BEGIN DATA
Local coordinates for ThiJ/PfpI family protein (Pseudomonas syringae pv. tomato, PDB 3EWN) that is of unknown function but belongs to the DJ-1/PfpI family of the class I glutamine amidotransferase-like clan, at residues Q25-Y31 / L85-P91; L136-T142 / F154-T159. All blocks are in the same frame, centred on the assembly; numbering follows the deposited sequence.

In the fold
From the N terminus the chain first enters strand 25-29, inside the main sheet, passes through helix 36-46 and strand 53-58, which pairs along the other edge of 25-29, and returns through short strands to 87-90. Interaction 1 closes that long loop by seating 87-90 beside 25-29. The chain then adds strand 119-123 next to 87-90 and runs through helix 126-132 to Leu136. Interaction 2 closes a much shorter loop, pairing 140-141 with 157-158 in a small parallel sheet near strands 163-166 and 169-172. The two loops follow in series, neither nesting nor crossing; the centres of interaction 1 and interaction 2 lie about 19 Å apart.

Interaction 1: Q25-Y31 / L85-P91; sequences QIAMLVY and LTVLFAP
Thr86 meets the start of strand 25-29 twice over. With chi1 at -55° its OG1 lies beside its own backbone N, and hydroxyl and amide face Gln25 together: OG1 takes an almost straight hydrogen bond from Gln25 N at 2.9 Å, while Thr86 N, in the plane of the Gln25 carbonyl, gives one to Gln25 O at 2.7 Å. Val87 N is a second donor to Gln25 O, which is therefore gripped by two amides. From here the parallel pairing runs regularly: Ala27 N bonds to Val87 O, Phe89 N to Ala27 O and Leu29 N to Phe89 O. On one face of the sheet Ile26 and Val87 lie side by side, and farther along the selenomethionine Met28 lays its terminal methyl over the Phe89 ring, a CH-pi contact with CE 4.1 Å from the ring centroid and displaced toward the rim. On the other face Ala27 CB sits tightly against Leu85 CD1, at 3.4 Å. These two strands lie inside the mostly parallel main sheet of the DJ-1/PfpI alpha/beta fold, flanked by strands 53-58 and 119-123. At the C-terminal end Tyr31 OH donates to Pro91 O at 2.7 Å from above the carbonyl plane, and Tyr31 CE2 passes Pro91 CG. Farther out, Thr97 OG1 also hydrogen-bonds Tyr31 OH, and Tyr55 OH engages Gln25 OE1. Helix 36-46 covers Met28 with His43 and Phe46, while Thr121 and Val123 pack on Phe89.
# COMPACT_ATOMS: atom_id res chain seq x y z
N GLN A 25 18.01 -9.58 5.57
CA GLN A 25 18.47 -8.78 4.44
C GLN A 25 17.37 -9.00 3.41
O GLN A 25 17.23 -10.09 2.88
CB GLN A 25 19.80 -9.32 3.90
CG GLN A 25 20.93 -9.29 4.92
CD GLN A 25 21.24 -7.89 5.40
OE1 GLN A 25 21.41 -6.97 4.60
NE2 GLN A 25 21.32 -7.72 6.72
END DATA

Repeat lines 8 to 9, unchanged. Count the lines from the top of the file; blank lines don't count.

CA GLN A 25 18.47 -8.78 4.44
C GLN A 25 17.37 -9.00 3.41